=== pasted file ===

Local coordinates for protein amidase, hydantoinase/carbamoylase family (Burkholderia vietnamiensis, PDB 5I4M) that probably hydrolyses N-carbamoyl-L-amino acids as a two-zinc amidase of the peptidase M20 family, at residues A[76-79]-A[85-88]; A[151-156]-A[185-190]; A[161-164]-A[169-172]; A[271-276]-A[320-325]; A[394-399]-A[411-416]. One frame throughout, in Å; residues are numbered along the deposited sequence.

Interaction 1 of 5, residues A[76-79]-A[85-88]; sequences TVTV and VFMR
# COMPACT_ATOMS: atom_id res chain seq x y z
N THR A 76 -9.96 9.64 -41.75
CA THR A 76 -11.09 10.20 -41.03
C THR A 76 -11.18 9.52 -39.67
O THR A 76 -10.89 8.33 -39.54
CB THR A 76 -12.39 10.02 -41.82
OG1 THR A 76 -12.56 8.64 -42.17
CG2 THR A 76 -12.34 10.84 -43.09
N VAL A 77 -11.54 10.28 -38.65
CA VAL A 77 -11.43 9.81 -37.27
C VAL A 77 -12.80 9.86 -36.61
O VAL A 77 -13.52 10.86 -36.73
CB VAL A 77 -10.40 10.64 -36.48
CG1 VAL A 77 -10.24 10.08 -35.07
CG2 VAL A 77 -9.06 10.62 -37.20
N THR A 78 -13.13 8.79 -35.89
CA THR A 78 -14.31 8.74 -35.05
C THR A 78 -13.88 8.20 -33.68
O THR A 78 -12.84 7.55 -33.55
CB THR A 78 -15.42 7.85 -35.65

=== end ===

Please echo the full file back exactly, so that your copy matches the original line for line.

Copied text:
Local coordinates for protein amidase, hydantoinase/carbamoylase family (Burkholderia vietnamiensis, PDB 5I4M) that probably hydrolyses N-carbamoyl-L-amino acids as a two-zinc amidase of the peptidase M20 family, at residues A[76-79]-A[85-88]; A[151-156]-A[185-190]; A[161-164]-A[169-172]; A[271-276]-A[320-325]; A[394-399]-A[411-416]. One frame throughout, in Å; residues are numbered along the deposited sequence.

Interaction 1 of 5, residues A[76-79]-A[85-88]; sequences TVTV and VFMR
# COMPACT_ATOMS: atom_id res chain seq x y z
N THR A 76 -9.96 9.64 -41.75
CA THR A 76 -11.09 10.20 -41.03
C THR A 76 -11.18 9.52 -39.67
O THR A 76 -10.89 8.33 -39.54
CB THR A 76 -12.39 10.02 -41.82
OG1 THR A 76 -12.56 8.64 -42.17
CG2 THR A 76 -12.34 10.84 -43.09
N VAL A 77 -11.54 10.28 -38.65
CA VAL A 77 -11.43 9.81 -37.27
C VAL A 77 -12.80 9.86 -36.61
O VAL A 77 -13.52 10.86 -36.73
CB VAL A 77 -10.40 10.64 -36.48
CG1 VAL A 77 -10.24 10.08 -35.07
CG2 VAL A 77 -9.06 10.62 -37.20
N THR A 78 -13.13 8.79 -35.89
CA THR A 78 -14.31 8.74 -35.05
C THR A 78 -13.88 8.20 -33.68
O THR A 78 -12.84 7.55 -33.55
CB THR A 78 -15.42 7.85 -35.65